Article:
Gov. Gretchen Whitmer
Temporary suspension of certain timing requirements relating to the commencement of civil and probate actions and proceedings
The novel coronavirus (COVID-19) is a respiratory disease that can result in serious illness or death. It is caused by a new strain of coronavirus not previously identified in humans and easily spread from person to person. There is currently no approved vaccine or antiviral treatment for this disease.
On March 10, 2020, the Department of Health and Human Services identified the first two presumptive-positive cases of COVID-19 in Michigan. On that same day, I issued Executive Order 2020-4. This order declared a state of emergency across the state of Michigan under section 1 of article 5 of the Michigan Constitution of 1963, the Emergency Management Act, 1976 PA 390, as amended, MCL 30.401 et seq., and the Emergency Powers of the Governor Act of 1945, 1945 PA 302, as amended, MCL 10.31 et seq.
In the three weeks that followed, the virus spread across Michigan, bringing deaths in the hundreds, confirmed cases in the thousands, and deep disruption to this state’s economy, homes, and educational, civic, social, and religious institutions. On April 1, 2020, in response to the widespread and severe health, economic, and social harms posed by the COVID-19 pandemic, I issued Executive Order 2020-33. This order expanded on Executive Order 2020-4 and declared both a state of emergency and a state of disaster across the state of Michigan under section 1 of article 5 of the Michigan Constitution of 1963, the Emergency Management Act, and the Emergency Powers of the Governor Act of 1945.
The Emergency Management Act vests the governor with broad powers and duties to “cop[e] with dangers to this state or the people of this state presented by a disaster or emergency,” which the governor may implement through “executive orders, proclamations, and directives having the force and effect of law.” MCL 30.403(1)-(2). Similarly, the Emergency Powers of the Governor Act of 1945 provides that, after declaring a state of emergency, “the governor may promulgate reasonable orders, rules, and regulations as he or she considers necessary to protect life and property or to bring the emergency situation within the affected area under control.” MCL 10.31(1).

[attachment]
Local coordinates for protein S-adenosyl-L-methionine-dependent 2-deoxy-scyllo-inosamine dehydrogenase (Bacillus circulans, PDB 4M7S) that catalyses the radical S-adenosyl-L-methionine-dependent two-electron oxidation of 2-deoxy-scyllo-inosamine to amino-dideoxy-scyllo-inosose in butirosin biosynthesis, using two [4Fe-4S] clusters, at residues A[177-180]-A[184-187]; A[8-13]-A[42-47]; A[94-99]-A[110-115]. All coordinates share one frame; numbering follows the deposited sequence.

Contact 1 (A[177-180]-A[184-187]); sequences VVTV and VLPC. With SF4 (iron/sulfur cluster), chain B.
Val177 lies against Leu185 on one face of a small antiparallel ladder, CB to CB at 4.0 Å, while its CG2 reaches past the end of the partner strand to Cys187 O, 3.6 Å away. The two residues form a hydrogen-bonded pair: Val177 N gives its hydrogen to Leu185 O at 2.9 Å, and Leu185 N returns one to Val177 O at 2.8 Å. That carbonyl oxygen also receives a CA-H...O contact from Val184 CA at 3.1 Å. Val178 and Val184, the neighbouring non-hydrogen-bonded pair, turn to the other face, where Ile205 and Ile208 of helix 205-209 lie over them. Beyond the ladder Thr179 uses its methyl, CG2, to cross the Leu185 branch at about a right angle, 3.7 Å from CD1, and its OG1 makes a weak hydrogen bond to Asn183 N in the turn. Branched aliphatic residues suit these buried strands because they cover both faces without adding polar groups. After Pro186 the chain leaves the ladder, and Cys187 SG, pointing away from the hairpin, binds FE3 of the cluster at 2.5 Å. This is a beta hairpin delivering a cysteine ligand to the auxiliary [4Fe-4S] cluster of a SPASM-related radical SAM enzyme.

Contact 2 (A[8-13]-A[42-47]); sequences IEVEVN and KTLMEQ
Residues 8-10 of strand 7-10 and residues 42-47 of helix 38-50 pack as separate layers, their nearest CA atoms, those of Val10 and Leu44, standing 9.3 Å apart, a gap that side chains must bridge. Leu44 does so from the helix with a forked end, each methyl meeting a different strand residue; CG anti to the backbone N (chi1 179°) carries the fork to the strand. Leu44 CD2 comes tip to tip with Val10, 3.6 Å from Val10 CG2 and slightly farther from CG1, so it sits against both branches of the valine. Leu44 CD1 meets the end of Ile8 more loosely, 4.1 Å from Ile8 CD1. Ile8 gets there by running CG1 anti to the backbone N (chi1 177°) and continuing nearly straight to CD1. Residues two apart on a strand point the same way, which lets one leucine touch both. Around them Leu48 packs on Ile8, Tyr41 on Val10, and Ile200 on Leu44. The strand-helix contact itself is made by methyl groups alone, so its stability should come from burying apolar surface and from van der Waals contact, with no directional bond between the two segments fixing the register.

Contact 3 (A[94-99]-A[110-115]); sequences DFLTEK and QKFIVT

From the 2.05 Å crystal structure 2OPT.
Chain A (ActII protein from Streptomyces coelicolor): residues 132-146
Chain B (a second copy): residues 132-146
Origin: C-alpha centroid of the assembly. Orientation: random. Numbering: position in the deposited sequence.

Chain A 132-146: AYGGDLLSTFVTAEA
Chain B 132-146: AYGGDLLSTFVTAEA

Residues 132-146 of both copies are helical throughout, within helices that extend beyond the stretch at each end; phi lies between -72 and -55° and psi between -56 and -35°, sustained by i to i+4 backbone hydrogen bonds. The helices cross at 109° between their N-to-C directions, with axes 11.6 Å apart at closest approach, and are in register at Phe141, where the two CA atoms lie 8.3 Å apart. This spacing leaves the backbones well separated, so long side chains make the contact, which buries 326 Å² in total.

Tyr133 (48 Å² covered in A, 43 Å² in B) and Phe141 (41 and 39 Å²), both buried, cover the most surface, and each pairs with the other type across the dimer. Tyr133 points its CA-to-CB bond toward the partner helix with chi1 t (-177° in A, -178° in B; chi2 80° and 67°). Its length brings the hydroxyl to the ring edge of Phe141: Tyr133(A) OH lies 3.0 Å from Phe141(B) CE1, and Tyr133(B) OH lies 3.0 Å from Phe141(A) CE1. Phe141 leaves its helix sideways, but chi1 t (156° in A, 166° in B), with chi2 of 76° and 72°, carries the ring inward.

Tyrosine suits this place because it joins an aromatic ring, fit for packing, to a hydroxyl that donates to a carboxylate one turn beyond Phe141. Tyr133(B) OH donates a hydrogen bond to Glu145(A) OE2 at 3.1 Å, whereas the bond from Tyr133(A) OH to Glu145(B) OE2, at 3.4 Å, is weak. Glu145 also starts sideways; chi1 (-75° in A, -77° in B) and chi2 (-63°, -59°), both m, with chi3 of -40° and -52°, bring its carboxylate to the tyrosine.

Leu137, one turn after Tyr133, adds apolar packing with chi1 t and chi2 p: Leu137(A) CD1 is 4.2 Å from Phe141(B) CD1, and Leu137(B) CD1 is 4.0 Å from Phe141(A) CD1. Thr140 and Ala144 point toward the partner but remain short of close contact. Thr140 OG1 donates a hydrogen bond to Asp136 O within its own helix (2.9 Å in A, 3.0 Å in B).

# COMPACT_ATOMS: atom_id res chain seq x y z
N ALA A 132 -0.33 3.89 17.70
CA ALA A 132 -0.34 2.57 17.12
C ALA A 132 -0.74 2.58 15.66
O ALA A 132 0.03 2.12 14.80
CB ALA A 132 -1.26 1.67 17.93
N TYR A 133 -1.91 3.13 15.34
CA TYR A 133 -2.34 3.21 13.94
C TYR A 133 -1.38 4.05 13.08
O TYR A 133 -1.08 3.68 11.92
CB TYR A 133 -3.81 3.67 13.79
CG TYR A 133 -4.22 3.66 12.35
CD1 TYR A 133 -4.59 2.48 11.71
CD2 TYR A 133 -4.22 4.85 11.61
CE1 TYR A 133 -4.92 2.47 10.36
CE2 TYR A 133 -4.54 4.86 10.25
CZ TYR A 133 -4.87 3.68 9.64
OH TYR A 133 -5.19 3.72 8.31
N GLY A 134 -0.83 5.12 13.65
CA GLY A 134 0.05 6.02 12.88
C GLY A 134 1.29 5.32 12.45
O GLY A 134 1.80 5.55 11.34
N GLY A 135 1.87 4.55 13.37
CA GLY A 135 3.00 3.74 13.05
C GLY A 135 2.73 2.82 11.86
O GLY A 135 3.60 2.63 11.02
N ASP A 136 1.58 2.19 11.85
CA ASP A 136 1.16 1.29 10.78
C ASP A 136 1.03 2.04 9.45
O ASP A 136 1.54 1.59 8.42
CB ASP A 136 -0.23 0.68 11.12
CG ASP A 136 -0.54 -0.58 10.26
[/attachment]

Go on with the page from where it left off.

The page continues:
To mitigate the spread of COVID-19, protect the public health, and provide essential protections to vulnerable Michiganders, it is crucial to limit in-person interaction and services as much as possible. Accordingly, on March 15 and 18, 2020, the Michigan Supreme Court issued Administrative Order Nos. 2020-1 and 2020-2, which, among other things, restricted operations in trial-level courts throughout the state and facilitated adjournment of pending matters. And on March 23, 2020, the Court issued Administrative Order No. 2020-3, which provided that any day falling within the declared emergency would not be counted for purpose of computing deadlines pertaining to case initiation and the filing of initial responsive pleadings in civil and probate cases.
These measures are well designed to protect both court staff and the public from the spread of COVID-19 without unduly sacrificing the proper administration of justice. In recognition of the important protections these measures provide to the health and safety of this state and its residents, it is reasonable and necessary to temporarily suspend and toll, for the duration of the declared states of emergency and disaster, all deadlines and related timing requirements applicable to the commencement of civil or probate actions and proceedings.
Acting under the Michigan Constitution of 1963 and Michigan law, I order the following:
Given under my hand and the Great Seal of the State of Michigan.